There is no set standard for assisted living accommodations. Therefore, options can vary greatly from one assisted living community to the next. For instance, some communities offer private rooms featuring kitchenettes and private bathrooms, while others offer shared units or shared bathrooms. Consumers must consider the prospective resident’s personal needs, financial means and personal preferences before selecting a community.

Source: www.ahcancal.org


Pay for Assisted Living - Know your options when paying for care

When considering potential assisted living communities, it is important to research your payment options.

Although Medicare does not cover the costs of assisted living, there are a variety of payment sources available. The National Center for Assisted Living reports that “certain services are paid under Supplementary Security Income and Social Services Block Grant programs.” Individuals who meet income qualifications may also be eligible for assistance through their state Medicaid program. Some communities also offer internal financial assistance programs. State and local governments may offer subsidies for rent to those who are income-eligible. Contact the local Area Agency on Aging for more information on subsidies and other payment assistance programs.

Long-term care insurance policies provide another financing option for assisted living. Most of these policies will cover the costs of assisted living. Some of the costs of assisted living are also reimbursable through individual health insurance policies.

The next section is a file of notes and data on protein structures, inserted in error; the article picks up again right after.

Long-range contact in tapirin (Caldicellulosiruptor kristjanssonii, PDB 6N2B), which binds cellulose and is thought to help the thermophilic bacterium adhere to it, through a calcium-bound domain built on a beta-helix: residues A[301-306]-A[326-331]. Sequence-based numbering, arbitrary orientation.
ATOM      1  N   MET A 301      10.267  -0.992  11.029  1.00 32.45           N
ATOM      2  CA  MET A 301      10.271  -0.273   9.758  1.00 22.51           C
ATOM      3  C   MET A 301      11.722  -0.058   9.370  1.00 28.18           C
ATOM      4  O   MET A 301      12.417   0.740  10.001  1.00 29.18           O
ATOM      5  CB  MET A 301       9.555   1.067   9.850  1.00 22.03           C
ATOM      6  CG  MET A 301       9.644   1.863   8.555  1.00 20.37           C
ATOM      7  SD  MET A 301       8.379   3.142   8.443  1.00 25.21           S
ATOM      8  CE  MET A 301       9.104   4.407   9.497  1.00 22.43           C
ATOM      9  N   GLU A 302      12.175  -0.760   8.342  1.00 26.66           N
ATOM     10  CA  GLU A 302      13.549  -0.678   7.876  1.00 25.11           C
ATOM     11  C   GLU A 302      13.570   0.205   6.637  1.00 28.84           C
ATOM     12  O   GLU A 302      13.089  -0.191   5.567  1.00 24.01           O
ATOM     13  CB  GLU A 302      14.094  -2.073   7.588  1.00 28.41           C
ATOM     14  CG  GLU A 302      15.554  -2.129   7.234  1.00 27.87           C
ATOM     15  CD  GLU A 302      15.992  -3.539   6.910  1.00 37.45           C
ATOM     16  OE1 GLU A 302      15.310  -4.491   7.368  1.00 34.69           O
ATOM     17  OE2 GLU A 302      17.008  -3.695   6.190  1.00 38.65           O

While there are other payment options available, the vast majority of assisted living/personal care costs are covered through private payments by residents and families. Individuals should investigate all available payment sources and obtain specific information on standard rates and fees for additional services before choosing an assisted living community.

Financial and insurance experts can provide more detailed information about all the available payment sources.


Small Assisted Living Homes - Residential communities offer a close-knit lifestyle

Assisted living homes with 15 or fewer residents are often called group homes or senior care residences. Many people seeking an assisted living environment for themselves or a family member have investigated these homes as an option along with larger assisted living communities. Most of these homes offer the same services as larger communities, except in a smaller and more intimate setting.

Considering a group home when researching assisted living is an important step if your loved one would prefer a smaller, homelike environment. Some of these smaller homes specialize in care for Alzheimer’s disease or related memory impairments.

Individuals and families get to know each staff member well and can enjoy participating in the preparation and serving of meals, housekeeping tasks, gardening, or other daily activities. Food is prepared in small quantities, and residents are encouraged to help. Group homes are usually nestled into neighborhoods, indistinguishable from other surrounding properties.

Though regulations governing these homes differ across regions, a variety of agencies (county health departments, social services, long-term care ombudsmen) in most counties and cities provide significant monitoring of homes with four or more beds.

As with any community, it is important to visit the homes to talk with staff as well as the current residents and their families. Be sure that you are given specific information about caregiver training, community amenities and costs.